5 myths about organ donation

ST. LOUIS, Mo. - Do you have the box checked on your license to be an organ donor? Perhaps it's time to think about it. April is National Donate Life Month.

According to the United Network for Organ Sharing, there are 115 thousand people waiting for an organ, with a new person joining the list every 10-minutes.

Dr. Greg Ewald, medical director of the heart transplant program at the Washington University and Barnes-Jewish Transplant Center, joins us to debunk some organ donation myths.

 

  • Myth 1: I signed the back of my driver's license so I don't need to tell anyone that I want to be an organ donor.
    • Fact: By the time your will is read or doctors see your driver's license or donor card, it may be too late to recover your organs and/or tissue. Telling your family now that you want to be an organ and tissue donor and enrolling today in the Organ and Tissue Donor Registry is the best way to ensure that your wishes are carried out.
  • Myth 2: I am too old or too sick to become an organ and tissue donor.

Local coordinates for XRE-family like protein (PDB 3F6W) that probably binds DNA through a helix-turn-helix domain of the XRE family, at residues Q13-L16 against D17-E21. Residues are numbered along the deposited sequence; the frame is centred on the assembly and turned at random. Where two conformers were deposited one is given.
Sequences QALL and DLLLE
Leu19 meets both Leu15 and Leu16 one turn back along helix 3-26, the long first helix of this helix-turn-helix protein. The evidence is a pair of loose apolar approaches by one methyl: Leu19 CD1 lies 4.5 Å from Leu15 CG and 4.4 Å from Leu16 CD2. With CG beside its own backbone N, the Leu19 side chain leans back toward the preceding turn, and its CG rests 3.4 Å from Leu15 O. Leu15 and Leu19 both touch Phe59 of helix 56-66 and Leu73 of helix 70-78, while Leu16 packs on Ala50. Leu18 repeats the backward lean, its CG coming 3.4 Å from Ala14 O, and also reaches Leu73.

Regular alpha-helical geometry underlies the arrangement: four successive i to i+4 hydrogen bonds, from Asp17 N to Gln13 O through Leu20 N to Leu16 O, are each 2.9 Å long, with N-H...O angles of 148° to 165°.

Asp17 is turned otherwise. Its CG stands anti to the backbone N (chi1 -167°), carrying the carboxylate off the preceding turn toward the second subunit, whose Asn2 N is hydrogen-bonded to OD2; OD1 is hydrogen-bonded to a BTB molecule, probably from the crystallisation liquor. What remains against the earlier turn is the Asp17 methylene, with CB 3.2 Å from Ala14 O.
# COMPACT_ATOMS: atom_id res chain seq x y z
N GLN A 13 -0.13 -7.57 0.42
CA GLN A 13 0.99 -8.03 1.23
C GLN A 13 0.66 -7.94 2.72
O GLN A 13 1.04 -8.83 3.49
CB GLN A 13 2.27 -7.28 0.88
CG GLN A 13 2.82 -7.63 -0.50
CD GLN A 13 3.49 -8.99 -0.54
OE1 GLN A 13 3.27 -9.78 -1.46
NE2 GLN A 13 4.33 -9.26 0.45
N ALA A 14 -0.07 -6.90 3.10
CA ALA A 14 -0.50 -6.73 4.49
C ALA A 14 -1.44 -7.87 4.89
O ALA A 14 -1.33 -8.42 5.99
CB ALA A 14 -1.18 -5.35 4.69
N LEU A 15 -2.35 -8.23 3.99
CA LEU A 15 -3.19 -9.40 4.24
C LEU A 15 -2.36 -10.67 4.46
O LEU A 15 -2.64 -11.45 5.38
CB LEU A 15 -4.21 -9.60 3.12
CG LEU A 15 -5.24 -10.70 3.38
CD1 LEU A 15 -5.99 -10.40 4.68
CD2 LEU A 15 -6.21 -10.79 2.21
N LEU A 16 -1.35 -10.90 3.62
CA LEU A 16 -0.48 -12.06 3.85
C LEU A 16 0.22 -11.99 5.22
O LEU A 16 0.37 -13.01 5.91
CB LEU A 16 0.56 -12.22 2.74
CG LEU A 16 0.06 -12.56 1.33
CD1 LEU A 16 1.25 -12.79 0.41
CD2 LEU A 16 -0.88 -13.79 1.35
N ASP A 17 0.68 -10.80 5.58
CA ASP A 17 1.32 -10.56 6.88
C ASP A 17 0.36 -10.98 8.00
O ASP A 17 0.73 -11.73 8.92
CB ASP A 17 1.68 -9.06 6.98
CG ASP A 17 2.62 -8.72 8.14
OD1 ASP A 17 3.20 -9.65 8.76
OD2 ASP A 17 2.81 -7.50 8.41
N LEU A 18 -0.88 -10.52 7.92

• Fact: Anyone can be a potential organ and tissue donor regardless of age, race, demographics or medical history.
  • Myth 3: In an emergency, the doctors may not do everything to save me.
    • Fact: If you are sick or injured and admitted to the hospital, the number one priority is to save your life. Organ and tissue donation can only be considered after all life-saving options have been explored.
  • Myth 4: Only hearts, livers and kidneys can be transplanted.
    • Fact: Needed organs include the heart, kidneys, pancreas, lungs, liver and intestines. Tissue that can be donated includes the eyes, skin, bone, heart valves and tendons.
  • Myth 5: I'd like to donate one of my kidneys now, but no one in my family needs a kidney.
    • Fact: Whether it's a distant family member, friend or complete stranger you want to help, you can donate a kidney through certain transplant centers, including the Washington University and Barnes-Jewish Transplant Center. If you decide to become a living donor, you will undergo extensive questioning to ensure that you are aware of the risks. You will also undergo testing to determine if your kidneys are in good shape and whether you can live a healthy life with just one kidney.

 

For more information, visit OrganDonor.gov or Barnes-Jewish.org/transplant.